2) I am fed up (as many of you I am sure are) with delegation of Sovereign Powers (at least nominally) to supranational organisations. If you ask me, it means to put your cultural patrimony at the mercy of a bunch of feminists (of whatever sex) and atheists largely of other countries. You don’t want that.

3) This must be reversed. Italy must (as every other European country) proudly re-claim the *right to decide for itself* in matters like this. It can’t be that a bunch of judges start to remould the cultural fabric of an entire Country against the will of its Parliament, Judiciary and people.

If we don’t wake up, we’ll all end up in the hands of a bunch of social nannies playing God at our expense.

Mundabor.

Papal Tiara again

Tiara Palatina. More of this, please. Source: Wikivisual.

I have written some time ago about the lost and now slowly rediscovered solemnity and pomp of papal appearances. I read today from His Hermeneuticalness ‘s blog that the Papal tiara donated by members of the Belgian Court to Pius IX in 1871 could be used during the Papal visit to the UK.

This is good news for more than one reason. Firstly, it shows that Pope Benedict is – would be, might be – determined to give back to the Papacy the dignity which belongs to such a high and sacred office. Secondly, it is a beautiful reminder that not everything must be dumbed down to the lowest common denominator of shallow mass TV audiences. Thirdly and probably most importantly, it shows the will to proceed in a determined way with such a symbolic recovery of papal authority in the country where such authority is most likely to be aggressively fought against.

If the papal tiara is really used during the UK visit, this will be a clear sign that the Holy Father intends to visit the United Kingdom not in a defensive spirit – that is: merely trying to minimise the damage made by the inevitably loud protesters – but with a clear pastoral intent: to refuse to bow down to the rhetoric of the mediocre and the populism of the hypocrites and to show the Greatness, Holiness, Truth and Universality of the Only Church in an assertive and unashamed way.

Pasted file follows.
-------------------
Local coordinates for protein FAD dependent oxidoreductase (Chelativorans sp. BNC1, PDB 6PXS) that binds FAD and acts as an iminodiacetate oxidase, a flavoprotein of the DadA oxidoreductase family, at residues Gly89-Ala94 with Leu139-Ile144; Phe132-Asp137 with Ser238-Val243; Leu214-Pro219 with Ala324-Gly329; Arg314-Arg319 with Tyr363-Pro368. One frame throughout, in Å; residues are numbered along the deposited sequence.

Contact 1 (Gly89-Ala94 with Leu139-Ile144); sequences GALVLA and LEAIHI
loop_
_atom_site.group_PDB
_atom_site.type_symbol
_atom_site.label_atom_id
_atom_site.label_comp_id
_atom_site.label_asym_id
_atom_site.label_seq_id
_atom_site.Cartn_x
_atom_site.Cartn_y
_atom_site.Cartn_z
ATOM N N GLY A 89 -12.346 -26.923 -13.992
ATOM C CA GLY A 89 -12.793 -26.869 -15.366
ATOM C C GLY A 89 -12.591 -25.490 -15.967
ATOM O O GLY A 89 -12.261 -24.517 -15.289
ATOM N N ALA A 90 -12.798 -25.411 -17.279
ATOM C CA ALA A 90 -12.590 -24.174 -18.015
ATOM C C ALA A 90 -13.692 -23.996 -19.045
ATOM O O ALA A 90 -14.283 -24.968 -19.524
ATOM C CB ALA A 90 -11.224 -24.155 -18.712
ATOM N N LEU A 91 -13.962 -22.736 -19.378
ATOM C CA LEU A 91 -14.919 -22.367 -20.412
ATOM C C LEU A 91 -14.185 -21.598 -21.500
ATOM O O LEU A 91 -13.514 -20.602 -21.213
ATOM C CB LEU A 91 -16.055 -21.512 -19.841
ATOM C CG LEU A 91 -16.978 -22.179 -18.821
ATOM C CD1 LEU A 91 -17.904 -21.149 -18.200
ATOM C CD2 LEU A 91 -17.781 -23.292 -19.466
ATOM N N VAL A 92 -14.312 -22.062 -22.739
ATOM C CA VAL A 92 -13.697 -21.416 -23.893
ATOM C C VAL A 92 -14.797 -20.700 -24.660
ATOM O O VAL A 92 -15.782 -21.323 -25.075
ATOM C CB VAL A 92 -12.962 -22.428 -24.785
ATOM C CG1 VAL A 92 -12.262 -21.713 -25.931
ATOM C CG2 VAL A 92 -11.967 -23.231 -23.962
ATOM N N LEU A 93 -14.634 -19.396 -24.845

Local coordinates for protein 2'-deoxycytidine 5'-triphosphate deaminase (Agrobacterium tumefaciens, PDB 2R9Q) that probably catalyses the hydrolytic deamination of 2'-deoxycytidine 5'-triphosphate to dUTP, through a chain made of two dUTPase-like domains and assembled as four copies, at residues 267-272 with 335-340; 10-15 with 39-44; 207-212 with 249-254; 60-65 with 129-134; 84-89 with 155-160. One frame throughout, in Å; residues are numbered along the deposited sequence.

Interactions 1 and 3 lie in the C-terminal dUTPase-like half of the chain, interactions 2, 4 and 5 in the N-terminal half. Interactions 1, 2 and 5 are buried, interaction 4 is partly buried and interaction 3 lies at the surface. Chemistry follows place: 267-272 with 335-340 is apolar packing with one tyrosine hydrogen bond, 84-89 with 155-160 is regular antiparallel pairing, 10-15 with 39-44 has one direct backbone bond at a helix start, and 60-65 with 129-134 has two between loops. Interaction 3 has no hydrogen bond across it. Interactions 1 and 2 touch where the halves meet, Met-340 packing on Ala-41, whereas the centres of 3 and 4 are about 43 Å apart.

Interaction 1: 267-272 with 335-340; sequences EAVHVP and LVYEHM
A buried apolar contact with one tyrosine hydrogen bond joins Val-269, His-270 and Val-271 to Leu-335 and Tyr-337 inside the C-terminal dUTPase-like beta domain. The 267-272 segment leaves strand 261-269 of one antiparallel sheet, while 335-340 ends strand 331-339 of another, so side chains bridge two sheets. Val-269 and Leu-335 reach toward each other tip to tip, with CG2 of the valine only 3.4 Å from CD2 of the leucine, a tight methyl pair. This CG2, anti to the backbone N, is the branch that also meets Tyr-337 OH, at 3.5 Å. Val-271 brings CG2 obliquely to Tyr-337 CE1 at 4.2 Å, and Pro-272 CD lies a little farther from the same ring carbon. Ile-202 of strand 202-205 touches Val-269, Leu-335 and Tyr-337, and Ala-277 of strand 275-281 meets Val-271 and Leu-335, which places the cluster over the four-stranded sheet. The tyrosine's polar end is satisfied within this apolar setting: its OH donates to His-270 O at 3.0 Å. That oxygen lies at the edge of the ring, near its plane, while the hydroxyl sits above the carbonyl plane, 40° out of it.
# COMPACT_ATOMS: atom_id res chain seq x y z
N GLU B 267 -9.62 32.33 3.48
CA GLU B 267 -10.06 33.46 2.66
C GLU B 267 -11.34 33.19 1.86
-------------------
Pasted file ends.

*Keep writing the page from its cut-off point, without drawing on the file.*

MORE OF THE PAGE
The Britons – very much fond of ceremonies – will rapidly get the symbolism of the papal tiara and rightly see in its use a show of authority and a claim to spiritual supremacy to which they are not accustomed. They will be perhaps surprised at first but I do trust that, on reflection, they will understand the message. Some will like it and some other won’t, but no one will be able to ignore it.

Let us hope that Pope Benedict will listen to the advice of some of his more conservative minded counsellors and resolve to take a step toward the restoration of assertive Catholicism.
We had more than enough populism during the Pontificate of his predecessor. More than enough shows of humility which became humiliations. More than enough playing down the authority of the Pope. Now is the time for assertiveness, for conservative and undiluted Catholicism, for the return to what is right rather than popular.

Mundabor